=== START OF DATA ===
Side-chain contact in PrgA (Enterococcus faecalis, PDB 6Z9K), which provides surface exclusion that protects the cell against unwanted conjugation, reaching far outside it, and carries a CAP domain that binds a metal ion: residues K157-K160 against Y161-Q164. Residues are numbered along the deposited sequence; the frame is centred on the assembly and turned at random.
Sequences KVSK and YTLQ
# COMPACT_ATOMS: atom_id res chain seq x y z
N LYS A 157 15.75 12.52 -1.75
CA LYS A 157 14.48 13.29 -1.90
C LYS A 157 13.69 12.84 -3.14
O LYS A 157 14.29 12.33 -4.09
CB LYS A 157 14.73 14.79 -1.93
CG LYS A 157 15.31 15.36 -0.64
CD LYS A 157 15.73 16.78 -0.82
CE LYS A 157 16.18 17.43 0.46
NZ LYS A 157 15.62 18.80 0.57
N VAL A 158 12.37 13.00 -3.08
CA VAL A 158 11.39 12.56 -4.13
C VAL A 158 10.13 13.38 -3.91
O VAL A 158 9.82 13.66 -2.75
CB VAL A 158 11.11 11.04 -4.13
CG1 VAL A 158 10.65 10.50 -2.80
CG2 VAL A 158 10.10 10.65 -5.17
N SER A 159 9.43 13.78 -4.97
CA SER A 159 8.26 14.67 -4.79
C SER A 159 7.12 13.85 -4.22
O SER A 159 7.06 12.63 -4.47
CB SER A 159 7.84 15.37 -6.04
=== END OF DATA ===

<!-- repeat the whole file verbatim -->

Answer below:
Side-chain contact in PrgA (Enterococcus faecalis, PDB 6Z9K), which provides surface exclusion that protects the cell against unwanted conjugation, reaching far outside it, and carries a CAP domain that binds a metal ion: residues K157-K160 against Y161-Q164. Residues are numbered along the deposited sequence; the frame is centred on the assembly and turned at random.
Sequences KVSK and YTLQ
# COMPACT_ATOMS: atom_id res chain seq x y z
N LYS A 157 15.75 12.52 -1.75
CA LYS A 157 14.48 13.29 -1.90
C LYS A 157 13.69 12.84 -3.14
O LYS A 157 14.29 12.33 -4.09
CB LYS A 157 14.73 14.79 -1.93
CG LYS A 157 15.31 15.36 -0.64
CD LYS A 157 15.73 16.78 -0.82
CE LYS A 157 16.18 17.43 0.46
NZ LYS A 157 15.62 18.80 0.57
N VAL A 158 12.37 13.00 -3.08
CA VAL A 158 11.39 12.56 -4.13
C VAL A 158 10.13 13.38 -3.91
O VAL A 158 9.82 13.66 -2.75
CB VAL A 158 11.11 11.04 -4.13
CG1 VAL A 158 10.65 10.50 -2.80
CG2 VAL A 158 10.10 10.65 -5.17
N SER A 159 9.43 13.78 -4.97
CA SER A 159 8.26 14.67 -4.79
C SER A 159 7.12 13.85 -4.22
O SER A 159 7.06 12.63 -4.47
CB SER A 159 7.84 15.37 -6.04